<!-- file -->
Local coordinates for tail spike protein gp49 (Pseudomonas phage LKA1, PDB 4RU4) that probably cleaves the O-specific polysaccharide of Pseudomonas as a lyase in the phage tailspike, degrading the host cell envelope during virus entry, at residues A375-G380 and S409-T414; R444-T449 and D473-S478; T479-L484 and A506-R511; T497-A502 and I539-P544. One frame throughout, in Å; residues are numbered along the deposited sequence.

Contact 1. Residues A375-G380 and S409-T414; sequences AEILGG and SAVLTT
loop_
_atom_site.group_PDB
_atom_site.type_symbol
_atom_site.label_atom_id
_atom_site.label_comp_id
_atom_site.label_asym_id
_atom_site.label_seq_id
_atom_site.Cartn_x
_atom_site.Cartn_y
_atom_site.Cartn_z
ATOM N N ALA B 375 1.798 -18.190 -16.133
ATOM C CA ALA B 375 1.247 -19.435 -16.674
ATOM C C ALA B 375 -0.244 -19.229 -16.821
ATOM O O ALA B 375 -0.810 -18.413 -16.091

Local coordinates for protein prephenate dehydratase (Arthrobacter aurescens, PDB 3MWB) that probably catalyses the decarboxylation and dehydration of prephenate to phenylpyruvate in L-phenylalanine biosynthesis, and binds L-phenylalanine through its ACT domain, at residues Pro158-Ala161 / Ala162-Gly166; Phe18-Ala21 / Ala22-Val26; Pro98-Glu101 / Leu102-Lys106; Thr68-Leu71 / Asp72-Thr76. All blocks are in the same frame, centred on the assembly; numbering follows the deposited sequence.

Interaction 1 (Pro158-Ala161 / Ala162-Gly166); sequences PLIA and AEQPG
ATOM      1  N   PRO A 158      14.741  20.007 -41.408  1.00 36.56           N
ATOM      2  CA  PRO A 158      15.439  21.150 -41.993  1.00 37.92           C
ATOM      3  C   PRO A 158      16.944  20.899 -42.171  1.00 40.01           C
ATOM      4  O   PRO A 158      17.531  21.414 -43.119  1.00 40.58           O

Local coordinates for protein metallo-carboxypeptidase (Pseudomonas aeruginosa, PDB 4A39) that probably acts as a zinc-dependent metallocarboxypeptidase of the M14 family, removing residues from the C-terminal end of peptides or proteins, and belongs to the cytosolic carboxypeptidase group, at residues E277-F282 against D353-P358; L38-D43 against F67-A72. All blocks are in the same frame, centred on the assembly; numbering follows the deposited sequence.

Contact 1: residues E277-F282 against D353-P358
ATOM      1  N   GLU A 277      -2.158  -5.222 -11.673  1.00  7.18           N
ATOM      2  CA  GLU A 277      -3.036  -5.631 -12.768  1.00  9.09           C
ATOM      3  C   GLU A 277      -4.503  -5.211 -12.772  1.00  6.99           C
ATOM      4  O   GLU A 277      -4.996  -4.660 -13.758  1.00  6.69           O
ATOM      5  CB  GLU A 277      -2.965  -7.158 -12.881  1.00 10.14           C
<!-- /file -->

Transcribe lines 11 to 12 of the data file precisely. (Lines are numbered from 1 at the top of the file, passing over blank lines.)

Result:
_atom_site.Cartn_y
_atom_site.Cartn_z